Energy & Fuels, Vol.35, No.3, 2795-2804, 2021
Nitrogen, Sulfur, and Phosphorus Codoped Hollow Carbon Microtubes Derived from Silver Willow Blossoms as a High-Performance Anode for Sodium-Ion Batteries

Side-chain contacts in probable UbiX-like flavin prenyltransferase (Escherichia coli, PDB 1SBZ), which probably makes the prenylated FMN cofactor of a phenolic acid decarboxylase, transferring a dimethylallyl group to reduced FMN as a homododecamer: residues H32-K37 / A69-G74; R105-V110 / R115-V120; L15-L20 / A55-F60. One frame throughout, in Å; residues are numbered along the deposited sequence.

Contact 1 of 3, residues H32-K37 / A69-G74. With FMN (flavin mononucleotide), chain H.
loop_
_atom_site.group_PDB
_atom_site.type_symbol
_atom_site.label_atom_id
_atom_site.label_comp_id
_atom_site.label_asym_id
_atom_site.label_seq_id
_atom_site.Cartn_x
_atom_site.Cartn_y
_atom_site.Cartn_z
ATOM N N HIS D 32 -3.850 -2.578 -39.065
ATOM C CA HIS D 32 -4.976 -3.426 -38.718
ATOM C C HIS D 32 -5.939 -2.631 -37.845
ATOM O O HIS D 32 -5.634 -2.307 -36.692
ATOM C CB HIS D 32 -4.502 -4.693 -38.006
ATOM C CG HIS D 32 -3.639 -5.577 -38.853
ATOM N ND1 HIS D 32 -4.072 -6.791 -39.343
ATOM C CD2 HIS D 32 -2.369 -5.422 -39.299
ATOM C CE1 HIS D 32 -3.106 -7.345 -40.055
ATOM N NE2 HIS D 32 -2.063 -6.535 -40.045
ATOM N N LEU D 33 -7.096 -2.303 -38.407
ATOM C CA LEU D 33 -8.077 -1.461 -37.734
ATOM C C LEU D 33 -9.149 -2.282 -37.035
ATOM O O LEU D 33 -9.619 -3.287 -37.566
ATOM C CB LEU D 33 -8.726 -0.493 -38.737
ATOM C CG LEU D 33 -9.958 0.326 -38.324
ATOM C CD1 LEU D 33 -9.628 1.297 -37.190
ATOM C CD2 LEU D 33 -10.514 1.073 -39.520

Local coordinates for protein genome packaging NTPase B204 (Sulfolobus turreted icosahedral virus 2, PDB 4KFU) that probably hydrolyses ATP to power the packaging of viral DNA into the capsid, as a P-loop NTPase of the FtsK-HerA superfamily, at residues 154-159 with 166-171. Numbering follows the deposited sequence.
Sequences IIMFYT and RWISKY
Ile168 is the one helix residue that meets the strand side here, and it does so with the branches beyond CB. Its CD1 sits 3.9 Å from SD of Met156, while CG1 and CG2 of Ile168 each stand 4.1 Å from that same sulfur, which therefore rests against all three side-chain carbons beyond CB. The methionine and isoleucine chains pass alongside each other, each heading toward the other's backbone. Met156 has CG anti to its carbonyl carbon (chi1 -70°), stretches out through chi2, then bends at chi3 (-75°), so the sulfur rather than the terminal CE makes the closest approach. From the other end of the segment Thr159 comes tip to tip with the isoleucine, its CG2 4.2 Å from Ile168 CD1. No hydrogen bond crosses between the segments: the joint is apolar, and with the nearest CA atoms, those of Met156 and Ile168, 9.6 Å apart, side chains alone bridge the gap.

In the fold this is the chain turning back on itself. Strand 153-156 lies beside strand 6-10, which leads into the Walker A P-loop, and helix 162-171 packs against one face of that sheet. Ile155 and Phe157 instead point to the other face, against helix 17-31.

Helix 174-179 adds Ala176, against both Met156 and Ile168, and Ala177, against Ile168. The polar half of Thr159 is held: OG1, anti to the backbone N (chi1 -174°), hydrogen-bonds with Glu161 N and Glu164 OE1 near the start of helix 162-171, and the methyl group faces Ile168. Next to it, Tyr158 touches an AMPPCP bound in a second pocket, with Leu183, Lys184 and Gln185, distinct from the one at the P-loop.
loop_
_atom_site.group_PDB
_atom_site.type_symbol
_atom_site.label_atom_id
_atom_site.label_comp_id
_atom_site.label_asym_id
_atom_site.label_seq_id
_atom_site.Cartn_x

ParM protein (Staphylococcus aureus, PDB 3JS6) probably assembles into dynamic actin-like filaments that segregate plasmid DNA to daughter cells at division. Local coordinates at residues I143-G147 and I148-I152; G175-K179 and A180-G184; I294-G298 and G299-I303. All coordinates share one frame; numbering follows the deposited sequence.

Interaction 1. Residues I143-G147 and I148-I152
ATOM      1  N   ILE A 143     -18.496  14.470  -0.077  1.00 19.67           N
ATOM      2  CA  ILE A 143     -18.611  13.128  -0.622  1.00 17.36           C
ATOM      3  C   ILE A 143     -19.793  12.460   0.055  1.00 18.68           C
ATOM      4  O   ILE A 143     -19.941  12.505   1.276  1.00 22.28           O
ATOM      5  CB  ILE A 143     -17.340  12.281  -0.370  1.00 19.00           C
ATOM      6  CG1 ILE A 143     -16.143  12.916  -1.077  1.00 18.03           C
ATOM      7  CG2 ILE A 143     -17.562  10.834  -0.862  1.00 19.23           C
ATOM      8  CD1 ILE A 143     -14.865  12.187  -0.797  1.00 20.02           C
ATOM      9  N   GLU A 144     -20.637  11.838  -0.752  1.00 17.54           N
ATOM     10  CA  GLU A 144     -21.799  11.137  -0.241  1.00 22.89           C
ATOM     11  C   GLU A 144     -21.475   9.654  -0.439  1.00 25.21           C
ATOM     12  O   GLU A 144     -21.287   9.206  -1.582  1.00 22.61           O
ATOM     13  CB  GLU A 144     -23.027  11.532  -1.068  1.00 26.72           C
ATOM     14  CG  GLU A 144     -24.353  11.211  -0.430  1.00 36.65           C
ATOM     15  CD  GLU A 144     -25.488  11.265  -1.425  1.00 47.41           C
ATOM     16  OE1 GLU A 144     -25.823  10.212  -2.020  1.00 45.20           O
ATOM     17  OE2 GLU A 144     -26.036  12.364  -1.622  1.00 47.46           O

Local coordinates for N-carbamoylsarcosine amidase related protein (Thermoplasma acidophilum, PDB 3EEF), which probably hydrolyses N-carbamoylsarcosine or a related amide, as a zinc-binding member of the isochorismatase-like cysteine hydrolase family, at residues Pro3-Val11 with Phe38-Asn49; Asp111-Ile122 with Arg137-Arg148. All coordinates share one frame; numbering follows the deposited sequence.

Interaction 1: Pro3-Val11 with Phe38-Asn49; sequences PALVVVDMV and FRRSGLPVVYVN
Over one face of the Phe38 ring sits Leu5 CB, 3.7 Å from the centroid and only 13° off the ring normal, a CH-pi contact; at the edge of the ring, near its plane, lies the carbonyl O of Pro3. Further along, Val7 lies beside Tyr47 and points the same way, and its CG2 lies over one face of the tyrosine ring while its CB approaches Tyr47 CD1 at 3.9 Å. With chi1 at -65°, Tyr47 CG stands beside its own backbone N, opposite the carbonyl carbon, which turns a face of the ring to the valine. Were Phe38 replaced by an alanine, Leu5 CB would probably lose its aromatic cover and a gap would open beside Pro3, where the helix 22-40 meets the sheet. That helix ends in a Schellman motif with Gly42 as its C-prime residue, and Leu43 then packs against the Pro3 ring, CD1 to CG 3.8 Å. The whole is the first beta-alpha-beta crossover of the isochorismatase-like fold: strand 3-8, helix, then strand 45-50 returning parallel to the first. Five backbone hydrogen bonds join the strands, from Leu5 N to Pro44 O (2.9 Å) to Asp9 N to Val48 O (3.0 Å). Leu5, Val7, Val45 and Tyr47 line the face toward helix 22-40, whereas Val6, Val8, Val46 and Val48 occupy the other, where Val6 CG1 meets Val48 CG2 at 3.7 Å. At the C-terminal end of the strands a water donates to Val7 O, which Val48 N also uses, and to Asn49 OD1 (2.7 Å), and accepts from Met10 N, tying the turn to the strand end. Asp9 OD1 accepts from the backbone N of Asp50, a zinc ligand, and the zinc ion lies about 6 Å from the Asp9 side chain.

Hard carbon materials have been considered as one of the most promising candidates as the anode in sodium-ion batteries. However, scale application of state-of-the-art hard carbon anodes is still hampered on account of their complicated, toxic, and time-consuming preparation techniques. In the present paper, silver willow blossoms composed of natural micrometer-scale fibers are employed to construct N, S, and P codoped hollow carbon microtubes (HCMTs) by direct high-temperature carbonization. The HCMT has a nanoscale wall with several micrometer-sized hollow cavities, which is facilitated to optimize the sodium-ion transfer. In addition, the temperature-dependent, tailorable interlayer spacing coupled with doped heteroatoms is able to provide sufficient energy storage sites. By combining these unique structural advantages, the HCMT exhibits impressive sodium storage performance. The HCMT sample pyrolyzed under 1300 degrees C is able to deliver a highly reversible capacity of 302 mAh g(-1), and after repeated charge/discharge for 100 times, the capacity retains 301 mAh g(-1), indicating no visible degradation. Moreover, under a large current density up to 1 A g(-1), a high capacity of 201 mAh g(-1) is still achieved, demonstrating good rate capability.